NEW ORLEANS - Thousands of visitors rolled into New Orleans last month for Southern Decadence: five days of celebration of gay culture in a city now being promoted by tourism officials as a honeymoon site for same-sex newlyweds - despite the state's constitutional ban on gay marriage.

"It just shows the dichotomy between what business knows in the state and what our political leaders think," said gay rights activist John Hill. "Obviously, the business community in New Orleans knows that the gay travel market, the honeymoon destination, is a big market."

Southern Decadence, a loosely organized conglomeration of street parties and music and entertainment events catering largely to gay men and centered in the French Quarter, ran through the Labor Day weekend and helped fill hotel rooms - an estimated 37,000 in New Orleans and its suburbs. This year's festival followed the Supreme Court's overturning of key parts of the federal Defense of Marriage Act, and coincided with a social-media campaign by the New Orleans Convention and Visitors Bureau targeting 13 states where same-sex marriage is legal.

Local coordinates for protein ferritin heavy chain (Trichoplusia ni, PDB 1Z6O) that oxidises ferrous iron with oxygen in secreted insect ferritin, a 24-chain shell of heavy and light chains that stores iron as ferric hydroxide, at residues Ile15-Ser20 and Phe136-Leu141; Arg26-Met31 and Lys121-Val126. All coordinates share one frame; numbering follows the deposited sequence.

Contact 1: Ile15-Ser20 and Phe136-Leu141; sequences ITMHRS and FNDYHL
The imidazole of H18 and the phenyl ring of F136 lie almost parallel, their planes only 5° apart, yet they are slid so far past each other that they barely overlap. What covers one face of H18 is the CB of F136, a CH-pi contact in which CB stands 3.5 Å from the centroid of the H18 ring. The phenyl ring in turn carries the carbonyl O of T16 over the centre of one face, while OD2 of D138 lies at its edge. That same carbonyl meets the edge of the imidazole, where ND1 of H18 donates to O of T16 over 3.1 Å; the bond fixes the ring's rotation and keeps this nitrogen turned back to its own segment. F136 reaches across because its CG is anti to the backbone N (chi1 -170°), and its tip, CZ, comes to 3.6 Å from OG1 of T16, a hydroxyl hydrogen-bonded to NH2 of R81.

"Gay and lesbian couples want to do what everyone else wants to do, which is listen to great music, go to bars and nightclubs, get some of the best food in the world, and enjoy our culture," bureau spokeswoman Kelly Schulz said.

To let them know they are welcome, the bureau has launched a social-media campaign.

"We are focusing on Facebook now because it is more targeted and cost-effective compared to magazines or TV," Schulz said.

Meanwhile, the separate New Orleans Tourism Marketing Corp. is making pitches to gay couples as a honeymoon destination during the gay Halloween celebration in October. Jeff Hinson, with the ad agency Dentsu America, estimates the campaign at $200,000.

These promotions by mainstream tourism organizations come even as political, legal, and social challenges for New Orleans' gay community linger.

Gay and straight officers attend gay pride events throughout the year and two LGBT liaisons are among the officers assigned to the events, police said.

"New Orleans is, basically, a very gay-friendly city in a state that is not gay friendly," activist Hill said.